A $4.8 million-dollar project that will impact 0.82 miles of highway and surrounding area near the Cordova burn pile on Orca Road is underway.
Late in September, Harris Sand and Gravel off-loaded a barge of equipment and materials near the site of the Alaska Department of Transportation project, which centers on replacing deep culverts connecting an intertidal lagoon above the road to Orca Inlet.
Project details describe the scope of the work.
New asphalt will replace the existing road asphalt, which was installed in 2003 and is at the end of its life cycle. New armor rock will be placed along the coast side of the embankment to prevent erosion, replacing the concrete block mat that has started to deteriorate and cause damage to the sidewalk and culverts. Plus, a new sidewalk and a staircase for public access to the ocean will be installed.
A major change will be replacing the existing 48-inch culverts connecting to Fleming Spit Lagoon with an 11-foot arched structural plate pipe.
Utility improvements include new electric and telecom conduit that will be installed in the embankment, new sanitary sewer lines and manholes, new water lines and a fire hydrant, and service extended for the future PWCS Building, which will eventually be located above the road in the area of the existing parking lot.
The armor rock, culvert, and water utility work will be completed in the fall and winter of 2020 to meet all environmental requirements.
A temporary crushed asphalt surface will be left in place during winter shutdown, with the rest of the project completed in early spring 2021.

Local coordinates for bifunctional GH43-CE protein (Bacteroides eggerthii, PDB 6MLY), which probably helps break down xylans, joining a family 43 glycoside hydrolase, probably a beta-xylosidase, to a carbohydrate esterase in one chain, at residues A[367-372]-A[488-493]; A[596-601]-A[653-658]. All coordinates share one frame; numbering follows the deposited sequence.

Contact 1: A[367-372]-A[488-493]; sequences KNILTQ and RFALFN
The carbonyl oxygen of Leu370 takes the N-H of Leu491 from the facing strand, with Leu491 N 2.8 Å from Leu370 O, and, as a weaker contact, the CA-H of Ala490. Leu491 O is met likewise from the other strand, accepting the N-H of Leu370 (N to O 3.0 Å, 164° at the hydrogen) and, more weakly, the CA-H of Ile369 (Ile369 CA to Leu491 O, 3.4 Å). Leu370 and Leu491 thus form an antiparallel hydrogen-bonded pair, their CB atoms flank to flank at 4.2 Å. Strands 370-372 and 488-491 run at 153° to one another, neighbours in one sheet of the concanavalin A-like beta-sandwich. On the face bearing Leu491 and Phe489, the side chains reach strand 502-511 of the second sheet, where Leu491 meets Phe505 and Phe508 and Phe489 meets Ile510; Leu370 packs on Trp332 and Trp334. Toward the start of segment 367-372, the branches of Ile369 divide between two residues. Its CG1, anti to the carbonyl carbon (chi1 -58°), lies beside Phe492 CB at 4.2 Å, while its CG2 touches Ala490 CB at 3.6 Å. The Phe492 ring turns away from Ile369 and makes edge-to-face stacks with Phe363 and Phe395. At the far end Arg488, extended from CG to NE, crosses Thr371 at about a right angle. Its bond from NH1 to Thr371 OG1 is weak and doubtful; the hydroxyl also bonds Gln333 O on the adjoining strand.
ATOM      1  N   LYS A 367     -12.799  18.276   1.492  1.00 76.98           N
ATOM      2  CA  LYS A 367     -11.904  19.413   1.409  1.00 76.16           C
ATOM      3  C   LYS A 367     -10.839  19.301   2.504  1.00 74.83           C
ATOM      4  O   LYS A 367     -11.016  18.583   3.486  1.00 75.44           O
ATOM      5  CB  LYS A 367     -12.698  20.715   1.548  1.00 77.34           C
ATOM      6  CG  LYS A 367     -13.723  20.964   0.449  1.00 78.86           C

Funding for the project, at an overall contracted price of $4,788,570, came from federal, state, city of Cordova and Copper River Watershed Project sources.
The Prince William Sound Science Center is paying to have a sewer main installed to the center’s new property; the city of Cordova is paying for a hydrant to be installed by the existing bathrooms, and Copper River Watershed Project has a grant to improve access to the beach side.
“The project is certainly needed,” city planner Leif Stavig said. “Not only is the road in rough shape, the culverts have really deteriorated. I didn’t realize they have such a short life span. And the concrete pads evidently were a new idea at the time of installation, but also just haven’t lasted well.”
Added beach access provided by the Copper River Watershed Project grant will enhance many educational activities in the area performed through collaboration with city parks and recreation and the schools. Plus, the new culvert will improve salmon passage to the nearby lagoon, which is utilized by CRWP for salmon cycle education.